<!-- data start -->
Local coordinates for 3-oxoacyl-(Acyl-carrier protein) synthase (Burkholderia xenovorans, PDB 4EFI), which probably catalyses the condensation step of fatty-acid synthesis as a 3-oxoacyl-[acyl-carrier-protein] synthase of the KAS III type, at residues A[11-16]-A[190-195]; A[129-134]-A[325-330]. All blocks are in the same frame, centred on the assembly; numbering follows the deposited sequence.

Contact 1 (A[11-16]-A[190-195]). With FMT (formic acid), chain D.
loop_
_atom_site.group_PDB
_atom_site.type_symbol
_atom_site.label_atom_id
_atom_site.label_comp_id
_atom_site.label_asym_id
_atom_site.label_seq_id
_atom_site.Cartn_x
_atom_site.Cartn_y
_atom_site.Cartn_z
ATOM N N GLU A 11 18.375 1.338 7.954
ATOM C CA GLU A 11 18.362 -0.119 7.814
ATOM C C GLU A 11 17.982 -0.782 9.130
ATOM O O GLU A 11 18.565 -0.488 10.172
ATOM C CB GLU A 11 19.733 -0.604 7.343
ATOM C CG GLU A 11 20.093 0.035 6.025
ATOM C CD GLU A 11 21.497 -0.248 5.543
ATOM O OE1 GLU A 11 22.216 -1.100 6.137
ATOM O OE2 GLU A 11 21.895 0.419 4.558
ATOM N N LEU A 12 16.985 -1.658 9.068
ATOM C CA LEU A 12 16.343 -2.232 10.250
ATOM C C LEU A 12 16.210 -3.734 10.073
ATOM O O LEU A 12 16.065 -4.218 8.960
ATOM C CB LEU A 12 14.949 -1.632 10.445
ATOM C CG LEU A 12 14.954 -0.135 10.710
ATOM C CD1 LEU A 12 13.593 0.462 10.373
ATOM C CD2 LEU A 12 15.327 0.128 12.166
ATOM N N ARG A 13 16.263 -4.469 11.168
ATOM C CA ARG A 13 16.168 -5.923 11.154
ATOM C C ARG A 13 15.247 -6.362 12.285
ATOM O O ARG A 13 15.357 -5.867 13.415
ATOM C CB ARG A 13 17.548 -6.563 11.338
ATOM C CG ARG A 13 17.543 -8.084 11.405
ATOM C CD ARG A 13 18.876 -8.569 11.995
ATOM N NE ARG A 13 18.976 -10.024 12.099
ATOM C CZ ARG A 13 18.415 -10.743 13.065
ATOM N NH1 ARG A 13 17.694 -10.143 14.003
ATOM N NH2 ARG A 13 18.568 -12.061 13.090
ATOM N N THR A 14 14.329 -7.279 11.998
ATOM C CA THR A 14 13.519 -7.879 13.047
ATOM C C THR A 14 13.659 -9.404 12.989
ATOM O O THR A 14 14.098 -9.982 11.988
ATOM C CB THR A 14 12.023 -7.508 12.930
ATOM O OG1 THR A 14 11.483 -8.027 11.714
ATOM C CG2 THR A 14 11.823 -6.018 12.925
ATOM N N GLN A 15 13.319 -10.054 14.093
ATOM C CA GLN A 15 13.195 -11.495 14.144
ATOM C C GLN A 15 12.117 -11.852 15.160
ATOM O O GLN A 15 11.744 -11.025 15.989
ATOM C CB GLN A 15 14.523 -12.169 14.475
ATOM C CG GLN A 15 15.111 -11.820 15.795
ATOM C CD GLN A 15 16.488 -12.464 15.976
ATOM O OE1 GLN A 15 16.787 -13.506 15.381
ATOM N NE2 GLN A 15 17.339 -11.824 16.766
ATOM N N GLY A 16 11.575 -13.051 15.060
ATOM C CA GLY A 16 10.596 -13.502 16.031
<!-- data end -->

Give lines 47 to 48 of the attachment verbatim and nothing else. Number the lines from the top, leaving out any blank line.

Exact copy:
ATOM C CG2 THR A 14 11.823 -6.018 12.925
ATOM N N GLN A 15 13.319 -10.054 14.093